It is a very common belief to perceive women as more peaceful than men.  Female stereotypes are connected to care, communication, tolerance and compassion.  The first wave of feminists promoted this ideal of not only peace loving but peace bringing women.[1]  These very traditional attributes of the female role model became even more politically relevant during the current COVID-19 crisis.  Female heads of state were commended for their female crisis management, for showing compassion and extraordinary sympathy with their people while managing the pandemic.  The media described German Chancellor Angela Merkel and other female leaders as caring and motherly, wondering whether women are the better leaders and crisis managers.[2]  The connection of women to everything peaceful and pacifying has long prevailed.

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Unfamiliar with sanctions issues, and accustomed to their capitals’ discreet use of this foreign policy tool, the European public follows sanctions-related headlines with some puzzlement.  If the United Nations (UN) lifted sanctions on Tehran following the conclusion of the nuclear deal, why was it necessary to create a special vehicle for trade with Iran, the Instrument for Trade Exchanges (INSTEX)?  If sanctions regimes are invariably endowed with provisions for humanitarian exemptions, why do humanitarian agencies struggle to get aid to places like Iran and Syria?  Why are European banks like BNP Paribas fined with exorbitant penalties?[1]  As it turns out, these are manifestations of the same phenomenon, and Bryan Early and Keith Preble have the answer to these questions in the article under discussion here.

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The next election looms over nearly all decisions democratic leaders make.  Choices about military strategy are no exception.  Whatever the merits of a particular policy, it could well be overturned, along with the rest of a leader’s agenda, if it prompts voters to remove him or her from office.  Some observers have long worried that electoral pressures give rise to short-term thinking and other pathologies in foreign policy decisionmaking.[1]  Others have argued, on the contrary, that electoral accountability leads to greater caution and prudence about war and peace.[2]  Andrew Payne’s article addresses the important question of how electoral pressures actually worked in an important recent conflict. Its case studies of decisionmaking under the administrations of George W. Bush and Barack Obama during the latter stages of the Iraq War are detailed and compelling.  The evidence reviewed in the article could also speak to alternative theoretical mechanisms that the article does not consider in detail.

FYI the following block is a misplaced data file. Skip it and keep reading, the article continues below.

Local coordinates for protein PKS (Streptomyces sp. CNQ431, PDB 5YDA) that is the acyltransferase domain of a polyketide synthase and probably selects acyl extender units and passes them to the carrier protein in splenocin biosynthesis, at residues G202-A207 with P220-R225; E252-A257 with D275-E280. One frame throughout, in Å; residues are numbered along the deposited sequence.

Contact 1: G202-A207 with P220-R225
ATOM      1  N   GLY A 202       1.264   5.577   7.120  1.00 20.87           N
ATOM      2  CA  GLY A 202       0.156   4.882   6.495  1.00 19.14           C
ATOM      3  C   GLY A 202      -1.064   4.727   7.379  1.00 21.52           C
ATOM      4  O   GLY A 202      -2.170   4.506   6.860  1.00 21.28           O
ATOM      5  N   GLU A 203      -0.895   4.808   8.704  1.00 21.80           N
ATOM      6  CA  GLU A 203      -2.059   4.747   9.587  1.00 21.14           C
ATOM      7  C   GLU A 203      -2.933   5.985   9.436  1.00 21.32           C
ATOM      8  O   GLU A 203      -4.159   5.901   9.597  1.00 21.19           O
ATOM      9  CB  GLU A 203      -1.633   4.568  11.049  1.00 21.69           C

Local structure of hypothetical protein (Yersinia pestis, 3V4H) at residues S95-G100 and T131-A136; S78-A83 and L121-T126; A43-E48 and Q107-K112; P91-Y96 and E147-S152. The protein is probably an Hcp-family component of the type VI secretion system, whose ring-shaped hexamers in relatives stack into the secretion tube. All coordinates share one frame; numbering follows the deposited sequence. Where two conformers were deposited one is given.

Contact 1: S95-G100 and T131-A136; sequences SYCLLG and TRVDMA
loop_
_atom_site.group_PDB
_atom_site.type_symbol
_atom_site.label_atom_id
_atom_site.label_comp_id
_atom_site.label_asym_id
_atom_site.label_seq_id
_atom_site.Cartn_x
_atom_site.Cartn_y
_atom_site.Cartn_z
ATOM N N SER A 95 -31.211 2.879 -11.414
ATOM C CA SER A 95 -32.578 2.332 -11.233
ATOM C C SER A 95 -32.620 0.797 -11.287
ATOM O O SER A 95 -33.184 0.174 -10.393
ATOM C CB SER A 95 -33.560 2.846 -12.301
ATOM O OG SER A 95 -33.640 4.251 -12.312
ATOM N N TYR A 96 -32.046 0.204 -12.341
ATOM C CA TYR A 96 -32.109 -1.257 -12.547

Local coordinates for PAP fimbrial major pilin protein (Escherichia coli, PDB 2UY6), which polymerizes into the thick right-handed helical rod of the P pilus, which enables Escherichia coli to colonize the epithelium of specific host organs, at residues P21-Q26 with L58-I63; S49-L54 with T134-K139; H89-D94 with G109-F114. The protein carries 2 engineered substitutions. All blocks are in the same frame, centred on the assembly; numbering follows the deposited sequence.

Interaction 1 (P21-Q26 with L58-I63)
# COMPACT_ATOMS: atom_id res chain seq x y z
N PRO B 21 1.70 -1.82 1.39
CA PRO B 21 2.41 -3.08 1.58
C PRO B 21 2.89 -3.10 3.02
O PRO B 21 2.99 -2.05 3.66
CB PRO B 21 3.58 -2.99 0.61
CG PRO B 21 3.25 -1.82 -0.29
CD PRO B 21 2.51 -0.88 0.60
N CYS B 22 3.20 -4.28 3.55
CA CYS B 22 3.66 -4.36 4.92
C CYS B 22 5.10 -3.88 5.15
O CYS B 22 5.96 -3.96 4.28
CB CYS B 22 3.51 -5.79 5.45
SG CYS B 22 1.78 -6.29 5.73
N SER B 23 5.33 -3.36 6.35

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Brendan Rittenhouse Green and Austin Long dispute what they regard as conventional wisdom about the benefits and drawbacks of disclosing clandestine weapons, sensors, or associated hardware or software.  Past international relations scholarship, contend Green and Long, dwelt to excess on the tradeoffs between concealing and revealing elements of military power during times of crisis or war, when political and military leaders issue threats to use force or actually order the sword drawn for battle.  In such cases secrecy is at a premium lest the armed forces forfeit some combat advantage to a watchful, adaptive foe.  The balance between political and military interests tilts toward concealment.  Hence the conventional wisdom among scholars who study intelligence and national security[1]

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This article uses the testimony to the Rattenbach Commission,[1] the official Argentine inquiry into the Falklands/Malvinas War, to refute fallacious explanations for the Argentine decision to invade the islands at the start of April 1982 and to offer an alternative explanation of its own.  Those to be refuted are described as the “diversionary thesis,” which suggests that the war was launched to distract from the domestic woes of the ruling Junta, and the “miscalculation thesis” (34), which suggests that the Junta’s move was premeditated but failed to anticipate the British response. Instead of these theories the authors use prospect theory to argue that the Junta embarked on a military adventure with a high chance of failure in an effort to address a long-term sense of national decline and anxiety.